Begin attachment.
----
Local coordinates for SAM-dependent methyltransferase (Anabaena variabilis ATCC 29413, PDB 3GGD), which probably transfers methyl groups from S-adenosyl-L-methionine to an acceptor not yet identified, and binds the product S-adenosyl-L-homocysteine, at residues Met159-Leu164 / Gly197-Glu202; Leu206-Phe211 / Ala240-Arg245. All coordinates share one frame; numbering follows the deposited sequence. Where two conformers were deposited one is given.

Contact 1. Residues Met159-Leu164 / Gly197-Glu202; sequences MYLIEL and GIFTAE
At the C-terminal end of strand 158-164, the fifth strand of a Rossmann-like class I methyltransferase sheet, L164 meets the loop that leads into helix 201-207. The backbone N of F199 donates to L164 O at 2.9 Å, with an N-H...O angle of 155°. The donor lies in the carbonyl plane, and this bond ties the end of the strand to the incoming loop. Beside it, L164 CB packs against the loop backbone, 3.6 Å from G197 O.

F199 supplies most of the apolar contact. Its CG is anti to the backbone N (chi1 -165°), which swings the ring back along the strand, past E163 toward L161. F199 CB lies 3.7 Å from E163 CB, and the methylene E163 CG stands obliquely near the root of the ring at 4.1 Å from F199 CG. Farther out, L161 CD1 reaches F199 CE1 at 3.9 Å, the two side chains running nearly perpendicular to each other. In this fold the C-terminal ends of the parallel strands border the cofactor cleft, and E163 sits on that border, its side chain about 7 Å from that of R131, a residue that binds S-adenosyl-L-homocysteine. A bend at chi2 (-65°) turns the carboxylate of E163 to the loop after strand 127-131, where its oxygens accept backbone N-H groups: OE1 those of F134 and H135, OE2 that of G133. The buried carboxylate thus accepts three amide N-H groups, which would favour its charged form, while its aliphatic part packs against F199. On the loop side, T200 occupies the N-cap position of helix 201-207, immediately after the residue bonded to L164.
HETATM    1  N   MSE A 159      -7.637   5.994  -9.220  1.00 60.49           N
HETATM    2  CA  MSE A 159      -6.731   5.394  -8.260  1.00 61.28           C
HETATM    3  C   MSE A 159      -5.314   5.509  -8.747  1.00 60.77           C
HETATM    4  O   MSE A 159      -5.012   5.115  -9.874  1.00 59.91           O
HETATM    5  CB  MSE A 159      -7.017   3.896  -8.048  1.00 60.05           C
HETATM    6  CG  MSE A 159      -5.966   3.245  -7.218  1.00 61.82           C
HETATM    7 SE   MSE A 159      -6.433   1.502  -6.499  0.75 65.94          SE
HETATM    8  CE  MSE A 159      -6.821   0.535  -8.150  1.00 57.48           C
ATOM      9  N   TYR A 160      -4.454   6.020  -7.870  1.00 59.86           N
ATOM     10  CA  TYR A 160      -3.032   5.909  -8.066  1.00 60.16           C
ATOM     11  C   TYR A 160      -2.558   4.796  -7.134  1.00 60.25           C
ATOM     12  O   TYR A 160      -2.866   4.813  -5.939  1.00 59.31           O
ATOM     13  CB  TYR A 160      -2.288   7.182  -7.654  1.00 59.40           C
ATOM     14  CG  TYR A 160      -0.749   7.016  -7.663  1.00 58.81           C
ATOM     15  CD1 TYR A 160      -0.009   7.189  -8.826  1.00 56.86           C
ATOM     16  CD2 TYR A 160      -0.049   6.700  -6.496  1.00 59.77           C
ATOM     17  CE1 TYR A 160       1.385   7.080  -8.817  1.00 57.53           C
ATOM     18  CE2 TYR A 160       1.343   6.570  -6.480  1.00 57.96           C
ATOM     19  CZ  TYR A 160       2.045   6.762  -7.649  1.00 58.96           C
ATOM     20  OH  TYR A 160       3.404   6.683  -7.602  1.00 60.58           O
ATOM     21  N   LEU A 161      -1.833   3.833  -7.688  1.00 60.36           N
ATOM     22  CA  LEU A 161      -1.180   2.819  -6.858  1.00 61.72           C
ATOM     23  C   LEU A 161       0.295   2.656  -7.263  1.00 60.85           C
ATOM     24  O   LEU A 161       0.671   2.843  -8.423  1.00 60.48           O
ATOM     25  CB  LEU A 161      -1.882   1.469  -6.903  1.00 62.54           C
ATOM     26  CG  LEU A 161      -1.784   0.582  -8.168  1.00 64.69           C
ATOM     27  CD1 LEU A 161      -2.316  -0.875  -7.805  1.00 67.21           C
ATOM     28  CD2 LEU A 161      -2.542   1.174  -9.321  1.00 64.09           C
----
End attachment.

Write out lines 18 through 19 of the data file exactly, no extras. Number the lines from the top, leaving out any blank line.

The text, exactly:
ATOM     14  CG  TYR A 160      -0.749   7.016  -7.663  1.00 58.81           C
ATOM     15  CD1 TYR A 160      -0.009   7.189  -8.826  1.00 56.86           C